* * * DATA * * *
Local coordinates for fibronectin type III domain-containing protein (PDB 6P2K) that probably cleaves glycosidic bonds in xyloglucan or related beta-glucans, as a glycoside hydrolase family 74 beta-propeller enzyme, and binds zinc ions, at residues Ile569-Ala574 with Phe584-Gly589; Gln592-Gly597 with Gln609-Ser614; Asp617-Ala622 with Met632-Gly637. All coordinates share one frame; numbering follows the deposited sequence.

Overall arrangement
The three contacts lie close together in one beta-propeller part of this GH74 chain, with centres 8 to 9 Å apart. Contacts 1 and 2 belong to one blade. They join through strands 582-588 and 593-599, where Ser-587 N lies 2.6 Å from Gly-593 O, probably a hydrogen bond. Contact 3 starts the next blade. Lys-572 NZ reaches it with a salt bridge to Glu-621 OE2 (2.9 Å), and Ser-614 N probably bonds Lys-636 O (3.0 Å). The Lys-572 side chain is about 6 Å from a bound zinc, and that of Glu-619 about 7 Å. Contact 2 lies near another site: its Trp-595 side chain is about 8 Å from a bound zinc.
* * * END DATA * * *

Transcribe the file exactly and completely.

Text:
Local coordinates for fibronectin type III domain-containing protein (PDB 6P2K) that probably cleaves glycosidic bonds in xyloglucan or related beta-glucans, as a glycoside hydrolase family 74 beta-propeller enzyme, and binds zinc ions, at residues Ile569-Ala574 with Phe584-Gly589; Gln592-Gly597 with Gln609-Ser614; Asp617-Ala622 with Met632-Gly637. All coordinates share one frame; numbering follows the deposited sequence.

Overall arrangement
The three contacts lie close together in one beta-propeller part of this GH74 chain, with centres 8 to 9 Å apart. Contacts 1 and 2 belong to one blade. They join through strands 582-588 and 593-599, where Ser-587 N lies 2.6 Å from Gly-593 O, probably a hydrogen bond. Contact 3 starts the next blade. Lys-572 NZ reaches it with a salt bridge to Glu-621 OE2 (2.9 Å), and Ser-614 N probably bonds Lys-636 O (3.0 Å). The Lys-572 side chain is about 6 Å from a bound zinc, and that of Glu-619 about 7 Å. Contact 2 lies near another site: its Trp-595 side chain is about 8 Å from a bound zinc.